Gaelic mythology and identity in modern Irish and Scottish literature (1880-1916)

  • Sadbh Bernadette Kellett

Student thesis: Doctoral Thesis (PhD)


This thesis considers how Gaelic mythology was repurposed by Irish and Scottish writers during the Irish revolutionary period as a tool for nation building, with particular focus on texts ranging from the 1880s up to the aftermath of the 1916 Rising. The project takes a holistic approach to the mythographic literature of the period, seeking to overturn its mythographic canon which centres an Anglo-Irish body of work at the expense of more diverse engagements with the mythology. The project will therefore explore the continued protection and active retention of the mythology by writers from divergent Irish backgrounds alongside the work of that Anglo-Irish faction of the cultural revival, as well as gesturing towards the wider Gaelic context of revival also occurring in Scotland. By doing so, this thesis will demonstrate how the process of envisioning a Gaelic future involved a multifaceted and nuanced articulation of Gaelic identity through the mythology, and moreover, how engaging with the mythology as a medium of Gaelic identity, permitted writers to simultaneously re-assess the past, represent the present, and critically, imagine a Gaelic future. The thesis opens with an introduction that briefly surveys the mythology’s reception in Ireland and Scotland, as well as demonstrating the continued impulse towards expressing Gaelic identity through the mythic past; this is then followed by three chapters that closely consider the revolutionary iteration of this impulse. Works analysed in this thesis include: Lady Augusta Gregory’s Gods and Fighting Men (1904), Katharine Tynan’s “The Pursuit of Diarmuid and Gráinne” (1887), William Sharp/ Fiona MacLeod’s The Immortal Hour (1899), Pádraig Pearse’s Cú Chulainn pageant-plays: Macghníomhartha Chúchulainn (1909) and The Defence of the Ford (1913), a selection of Francis Ledwidge’s mythographic poetry including “Fate” and “Cuchulain” (1916), and Eva Gore-Booth’s “The Triumph of Maeve” (1905) and The Death of Fionavar (1916).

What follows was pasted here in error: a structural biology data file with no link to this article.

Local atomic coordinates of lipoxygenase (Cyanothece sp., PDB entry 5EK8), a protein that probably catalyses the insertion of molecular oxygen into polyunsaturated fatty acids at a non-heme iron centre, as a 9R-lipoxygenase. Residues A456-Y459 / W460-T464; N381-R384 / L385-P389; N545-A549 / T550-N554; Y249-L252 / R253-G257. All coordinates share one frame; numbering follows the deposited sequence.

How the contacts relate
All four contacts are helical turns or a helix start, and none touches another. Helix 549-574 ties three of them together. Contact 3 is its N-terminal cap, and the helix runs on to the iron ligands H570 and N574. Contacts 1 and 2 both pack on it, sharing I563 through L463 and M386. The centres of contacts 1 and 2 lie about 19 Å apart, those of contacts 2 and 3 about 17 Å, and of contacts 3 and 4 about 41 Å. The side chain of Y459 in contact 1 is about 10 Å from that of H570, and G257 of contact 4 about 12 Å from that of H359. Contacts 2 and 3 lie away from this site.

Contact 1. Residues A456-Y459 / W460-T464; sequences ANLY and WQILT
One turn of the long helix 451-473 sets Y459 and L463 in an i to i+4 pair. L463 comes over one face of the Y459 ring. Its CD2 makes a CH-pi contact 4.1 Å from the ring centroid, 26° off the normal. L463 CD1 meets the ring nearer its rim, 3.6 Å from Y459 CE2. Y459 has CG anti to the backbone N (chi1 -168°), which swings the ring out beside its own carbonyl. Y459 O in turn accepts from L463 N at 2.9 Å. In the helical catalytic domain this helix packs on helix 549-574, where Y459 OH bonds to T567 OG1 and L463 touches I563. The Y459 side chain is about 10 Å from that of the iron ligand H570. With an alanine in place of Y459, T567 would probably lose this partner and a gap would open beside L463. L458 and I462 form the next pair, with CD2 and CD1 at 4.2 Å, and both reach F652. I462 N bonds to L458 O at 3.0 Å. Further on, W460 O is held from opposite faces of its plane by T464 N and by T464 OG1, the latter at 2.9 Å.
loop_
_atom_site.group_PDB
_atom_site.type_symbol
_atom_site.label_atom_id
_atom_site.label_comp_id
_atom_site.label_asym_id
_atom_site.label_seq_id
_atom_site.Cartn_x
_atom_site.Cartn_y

Date of Award3 Dec 2024
Original languageEnglish
Awarding Institution
  • University of St Andrews
SupervisorPeter Mackay (Supervisor) & Christina Marie Alt (Supervisor)


  • Gaelic mythology
  • Irish studies
  • Scottish literature
  • Irish revolution
  • Irish Revival
  • Irish mythology
  • Scottish Revival
  • Irish literature
  • Easter Rising
  • Celtic mythology

Access Status

  • Full text embargoed until
  • 31 May 2029

Cite this